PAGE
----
On October 27 2014 the Financial Crimes Enforcement Network (FinCEN) issued two administrative rulings: FIN-2014-R011 and FIN-2014-R012. In each case the inquiring company requested FinCEN's determination that, if the company were to engage in certain proposed virtual currency activities, FinCEN would not find it to be a money services business – specifically a money transmitter – under the Bank Secrecy Act.(1) In the alternative, both companies also requested that if the company were determined to be a money transmitter, FinCEN find that the proposed virtual currency activities qualify for exemptions under regulations implemented by FinCEN pursuant to the Bank Secrecy Act covering:
- money transmission activities that are 'integral' to a person's business; and
- certain payment processing activities.
FinCEN found that both companies would be money transmitters if they engaged in their respective proposed activities and would not be eligible for the exemptions.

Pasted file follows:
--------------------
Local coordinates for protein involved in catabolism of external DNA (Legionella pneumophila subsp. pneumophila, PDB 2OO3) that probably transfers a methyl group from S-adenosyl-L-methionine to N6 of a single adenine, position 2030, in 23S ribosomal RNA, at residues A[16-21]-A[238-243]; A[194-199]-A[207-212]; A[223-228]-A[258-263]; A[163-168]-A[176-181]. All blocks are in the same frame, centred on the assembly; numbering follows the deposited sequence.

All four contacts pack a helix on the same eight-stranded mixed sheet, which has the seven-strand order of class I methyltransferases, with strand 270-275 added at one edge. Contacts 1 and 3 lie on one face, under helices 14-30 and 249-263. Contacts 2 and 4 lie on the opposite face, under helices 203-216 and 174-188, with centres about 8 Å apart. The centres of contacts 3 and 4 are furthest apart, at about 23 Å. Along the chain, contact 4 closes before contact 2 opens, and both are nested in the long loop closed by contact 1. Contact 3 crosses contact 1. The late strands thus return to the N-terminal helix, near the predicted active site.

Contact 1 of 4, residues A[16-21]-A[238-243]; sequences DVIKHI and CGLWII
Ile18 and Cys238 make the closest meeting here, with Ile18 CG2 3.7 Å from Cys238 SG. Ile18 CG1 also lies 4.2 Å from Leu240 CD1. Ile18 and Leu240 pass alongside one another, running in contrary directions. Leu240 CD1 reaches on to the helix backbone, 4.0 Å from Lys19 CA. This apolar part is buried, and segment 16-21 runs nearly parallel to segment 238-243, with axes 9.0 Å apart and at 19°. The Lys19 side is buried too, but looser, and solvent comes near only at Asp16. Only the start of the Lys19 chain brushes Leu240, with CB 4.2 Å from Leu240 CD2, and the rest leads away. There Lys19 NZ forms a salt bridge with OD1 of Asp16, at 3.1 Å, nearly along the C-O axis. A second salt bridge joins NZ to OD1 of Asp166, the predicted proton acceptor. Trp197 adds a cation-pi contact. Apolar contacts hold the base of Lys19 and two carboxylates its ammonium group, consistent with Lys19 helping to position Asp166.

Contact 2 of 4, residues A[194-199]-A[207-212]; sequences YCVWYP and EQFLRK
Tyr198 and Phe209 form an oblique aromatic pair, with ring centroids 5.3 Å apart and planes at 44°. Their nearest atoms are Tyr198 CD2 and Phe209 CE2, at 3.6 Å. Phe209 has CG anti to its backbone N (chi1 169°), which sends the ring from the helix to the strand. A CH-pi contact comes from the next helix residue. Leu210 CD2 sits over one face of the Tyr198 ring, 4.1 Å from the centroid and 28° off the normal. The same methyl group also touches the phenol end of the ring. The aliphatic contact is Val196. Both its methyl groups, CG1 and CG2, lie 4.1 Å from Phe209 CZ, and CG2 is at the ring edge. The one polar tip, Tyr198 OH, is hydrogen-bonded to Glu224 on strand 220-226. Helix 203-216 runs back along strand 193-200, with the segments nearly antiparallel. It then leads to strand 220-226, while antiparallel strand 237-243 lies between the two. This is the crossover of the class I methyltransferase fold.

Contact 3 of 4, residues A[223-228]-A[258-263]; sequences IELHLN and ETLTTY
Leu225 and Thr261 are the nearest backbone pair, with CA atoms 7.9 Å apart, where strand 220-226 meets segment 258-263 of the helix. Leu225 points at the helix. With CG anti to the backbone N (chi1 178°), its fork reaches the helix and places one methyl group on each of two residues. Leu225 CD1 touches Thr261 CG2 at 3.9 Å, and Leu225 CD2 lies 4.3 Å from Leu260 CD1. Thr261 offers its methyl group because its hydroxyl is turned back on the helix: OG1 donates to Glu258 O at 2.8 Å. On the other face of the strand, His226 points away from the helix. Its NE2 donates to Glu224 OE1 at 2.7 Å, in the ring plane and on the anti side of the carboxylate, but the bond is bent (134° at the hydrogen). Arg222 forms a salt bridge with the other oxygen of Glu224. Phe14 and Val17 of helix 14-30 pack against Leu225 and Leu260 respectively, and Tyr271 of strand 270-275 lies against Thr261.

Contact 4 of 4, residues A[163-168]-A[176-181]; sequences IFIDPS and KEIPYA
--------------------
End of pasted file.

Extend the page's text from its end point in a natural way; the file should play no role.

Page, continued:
In both rulings, FinCEN referenced guidance it had issued on March 18 2013(2) which discussed participants in virtual currency activities. Under the guidance, a company is deemed to be a money transmitter if it is a virtual currency 'exchanger', which includes any "person engaged as a business in the exchange of virtual currency for real currency, funds, or other virtual currency". In contrast, the guidance provides that a person is not deemed to be a money transmitter if it is a virtual currency 'user', which is defined as a "person that obtains virtual currency to purchase goods or services".(3) FinCEN found that both companies were virtual currency exchangers and therefore also money transmitters.